Among other abuses discovered, that great man the lord chancellor Bacon was convicted of taking bribes in the execution of his high office, and was degraded. The natural powers of his mind, and his literary abilities, rendered this weakness the more inexcusable; though a perversion of justice was by no means added to the charges against him (fn. 17).

A great frost in 1620 enabled the people to carry on all manner of trades and sports on the Thames.

The king's negociations with Spain, particularly that for a marriage between Charles, now prince of Wales, and the Infanta, were so little relished by the people, that Gondamar, the Spanish ambassador, who was perceived to have great influence over the king, was insulted in passing the streets. This brought the king in a great rage to Guildhall, where he severely reprimanded the city magistrates for the insolence of the populace, and threatened to restrain them by military power. The royal anger was appeased by the whipping one poor fellow from Aldgate to Temple bar, for disrespectful words against this foreign favourite.


In the year 1622, king James issued a commission for licensing, registering, and raising a tax from all aliens and foreigners, for the liberty of exercising their professions under the restrictions formerly imposed on them (fn. 18) : an expedient which obviously shews the short-sighted policy that actuated this prince, whom the flatterers of that age honoured with the title of the Second Solomon. It may suffice to remark in general, that commerce was more favoured by the interval of peace enjoyed during this reign, than by any well calculated endeavours of James to promote it: rather by his want of courage, than by his want of inclination to oppress his people.


Though the king was so ill disposed toward the inoffensive Puritans, and had even burnt two Schismatics, it is plain he tolerated papists, notwithstanding the imminent danger he was once in from their bloody machinations: in 1623, a congregation of 300 persons being assembled at the French ambassador's house in Blackfriars to hear one Drury a famous Jesuist preacher; the floor of the room used for a chapel, which was three stories high, gave way to the weight, and bursting through the next, the preacher with nearly 100 of his auditors were killed, and most of the rest were more or less wounded. The great encouragement, and consequent increase and insolence of the papists, had been complained of, in a remonstrance presented by the commons to the king, against the Spanish match, and to intreat him to support the Palatine (fn. 19).


James at last when it was too late, levied an army for the relief of his son in law, toward which the city of London raised 2000 men. This army was to march through France to the Palatinate; but when the transports arrived at Calais, no orders had been received there for their admission: they were therefore obliged to sail for Zealand, where no measures had been taken for their disembarkation. Mean while a pestilential disorder seized the soldiers by their confinement on board: one half of them died, and the other half was found unable to march to the place of their destination (fn. 20). Nothing more clearly demonstrates how much the known temper of the prince influences all who act under his authority, than a comparison between the event of this reluctant ill-concerted armament, and those of the gallant Elizabeth who preceded him.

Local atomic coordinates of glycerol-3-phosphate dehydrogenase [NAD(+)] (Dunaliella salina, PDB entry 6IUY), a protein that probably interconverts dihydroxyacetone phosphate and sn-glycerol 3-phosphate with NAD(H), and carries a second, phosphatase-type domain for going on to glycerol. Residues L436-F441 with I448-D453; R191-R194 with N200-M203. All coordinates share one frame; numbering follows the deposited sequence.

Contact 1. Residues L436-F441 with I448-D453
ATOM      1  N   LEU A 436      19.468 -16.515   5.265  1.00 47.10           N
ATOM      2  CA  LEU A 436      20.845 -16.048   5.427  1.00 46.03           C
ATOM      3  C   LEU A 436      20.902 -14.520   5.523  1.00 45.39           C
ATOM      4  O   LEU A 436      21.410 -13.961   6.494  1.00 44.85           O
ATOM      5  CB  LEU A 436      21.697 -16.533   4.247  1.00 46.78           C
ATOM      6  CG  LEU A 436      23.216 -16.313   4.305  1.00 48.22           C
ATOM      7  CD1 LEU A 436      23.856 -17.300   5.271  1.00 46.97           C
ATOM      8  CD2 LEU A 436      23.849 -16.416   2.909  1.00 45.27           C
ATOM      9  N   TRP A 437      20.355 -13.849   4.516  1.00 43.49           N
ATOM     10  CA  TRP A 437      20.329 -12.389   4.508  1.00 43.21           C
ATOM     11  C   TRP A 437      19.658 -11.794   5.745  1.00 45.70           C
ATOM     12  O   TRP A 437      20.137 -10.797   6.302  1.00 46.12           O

Interest of money was in the latter part of this reign reduced from ten to eight per cent. by parliament (fn. 21).


  • 1. See p. 111. ante.
  • 2. Harris's Life of James I. p. 59. note.
  • 3. 1 Jac. I. c. 14. amended by 3 Jac. I. c. 15.
  • 4. Hume.
  • 5. Stat. 3 Jac. I. c. 1.
  • 6. Anderson, vol. I. p. 444.
  • 7. See p. 113 ante.
  • 8. Harris's Life of James I. p. 19.
  • 9. Idem, p. 121.
  • 10. Stat. 3 Jac. I. c. 18. amended by 4 Jac. I. c. 12.
  • 11. Anderson, vol. I. p. 477.
  • 12. Anderson, vol. I. p. 497.
  • 13. See Harris's life of Charles I. p. 46. In a political view, the institution of the Sabbath, is admirably calculated to afford a periodical recess from labour both to man and beast; which could not be secured without stamping a divine sanction on it. Working people on this day dress themselves neatly; they have leisure to reflect that they are rational beings; and, after this interval of rest, they return to their occupations with recruited spirits and fresh alacrity. Under the restriction of laws against immorality, the people have a natural right to walk abroad for fresh air, and to indulge themselves in all innocent recreations: and this liberty they will naturally take without positive injunctions, which were ridiculous enough. They indulged themselves; but the humour then was to return to a Judaical celebration of the Sabbath; if this gratified his subjects. James should have overlooked it, for people seldom continue long in extreams. But with all his kingcraft, he was an arrant bungler in affairs of government; and would have made a better figure as president of a disputing club, had any Robinhood society existed at that time. By his self-conceit and injudiciously thwarting his subjects, he hastened those domestic confusions, that ruined his son after him.
  • 14. Anderson, vol. 1. p. 499.
  • 15. Anderson, vol. II. p. 5.
  • 16. Hume.
  • 17. Hume. The following couplet from Pope, taking all the circumstances of his case together, may be thought to mark the character of this great philosopher in too strong terms. "If parts allure thee, think how Bacon shin'd; The wisest, brightest, meanest, of mankind."
  • 18. Anderson, vol. II. p. 10.
  • 19. Hume.
  • 20. Idem.
  • 21. Stat. 21 Jac. 1. c. 17.